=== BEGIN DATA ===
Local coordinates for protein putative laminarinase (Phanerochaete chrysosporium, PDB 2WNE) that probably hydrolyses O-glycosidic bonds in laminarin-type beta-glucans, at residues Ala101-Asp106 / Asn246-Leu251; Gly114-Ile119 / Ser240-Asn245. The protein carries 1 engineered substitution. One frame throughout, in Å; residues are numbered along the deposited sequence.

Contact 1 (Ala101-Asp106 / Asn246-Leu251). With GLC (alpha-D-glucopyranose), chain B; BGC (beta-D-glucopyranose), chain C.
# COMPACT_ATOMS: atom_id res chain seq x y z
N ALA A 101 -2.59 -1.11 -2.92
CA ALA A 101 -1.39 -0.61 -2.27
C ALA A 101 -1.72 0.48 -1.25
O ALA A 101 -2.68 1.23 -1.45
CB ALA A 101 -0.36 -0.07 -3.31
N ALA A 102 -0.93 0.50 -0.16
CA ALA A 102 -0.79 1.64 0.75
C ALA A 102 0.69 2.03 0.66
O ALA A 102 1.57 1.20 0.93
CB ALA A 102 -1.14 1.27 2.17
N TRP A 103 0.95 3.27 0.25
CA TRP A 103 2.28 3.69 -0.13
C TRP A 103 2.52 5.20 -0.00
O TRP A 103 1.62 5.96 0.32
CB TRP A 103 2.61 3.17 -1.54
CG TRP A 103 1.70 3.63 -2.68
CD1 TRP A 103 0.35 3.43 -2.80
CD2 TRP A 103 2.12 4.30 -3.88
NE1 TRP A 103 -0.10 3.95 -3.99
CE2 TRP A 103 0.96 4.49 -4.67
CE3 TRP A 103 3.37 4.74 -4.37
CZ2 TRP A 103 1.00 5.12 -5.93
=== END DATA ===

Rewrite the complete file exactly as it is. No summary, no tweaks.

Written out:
Local coordinates for protein putative laminarinase (Phanerochaete chrysosporium, PDB 2WNE) that probably hydrolyses O-glycosidic bonds in laminarin-type beta-glucans, at residues Ala101-Asp106 / Asn246-Leu251; Gly114-Ile119 / Ser240-Asn245. The protein carries 1 engineered substitution. One frame throughout, in Å; residues are numbered along the deposited sequence.

Contact 1 (Ala101-Asp106 / Asn246-Leu251). With GLC (alpha-D-glucopyranose), chain B; BGC (beta-D-glucopyranose), chain C.
# COMPACT_ATOMS: atom_id res chain seq x y z
N ALA A 101 -2.59 -1.11 -2.92
CA ALA A 101 -1.39 -0.61 -2.27
C ALA A 101 -1.72 0.48 -1.25
O ALA A 101 -2.68 1.23 -1.45
CB ALA A 101 -0.36 -0.07 -3.31
N ALA A 102 -0.93 0.50 -0.16
CA ALA A 102 -0.79 1.64 0.75
C ALA A 102 0.69 2.03 0.66
O ALA A 102 1.57 1.20 0.93
CB ALA A 102 -1.14 1.27 2.17
N TRP A 103 0.95 3.27 0.25
CA TRP A 103 2.28 3.69 -0.13
C TRP A 103 2.52 5.20 -0.00
O TRP A 103 1.62 5.96 0.32
CB TRP A 103 2.61 3.17 -1.54
CG TRP A 103 1.70 3.63 -2.68
CD1 TRP A 103 0.35 3.43 -2.80
CD2 TRP A 103 2.12 4.30 -3.88
NE1 TRP A 103 -0.10 3.95 -3.99
CE2 TRP A 103 0.96 4.49 -4.67
CE3 TRP A 103 3.37 4.74 -4.37
CZ2 TRP A 103 1.00 5.12 -5.93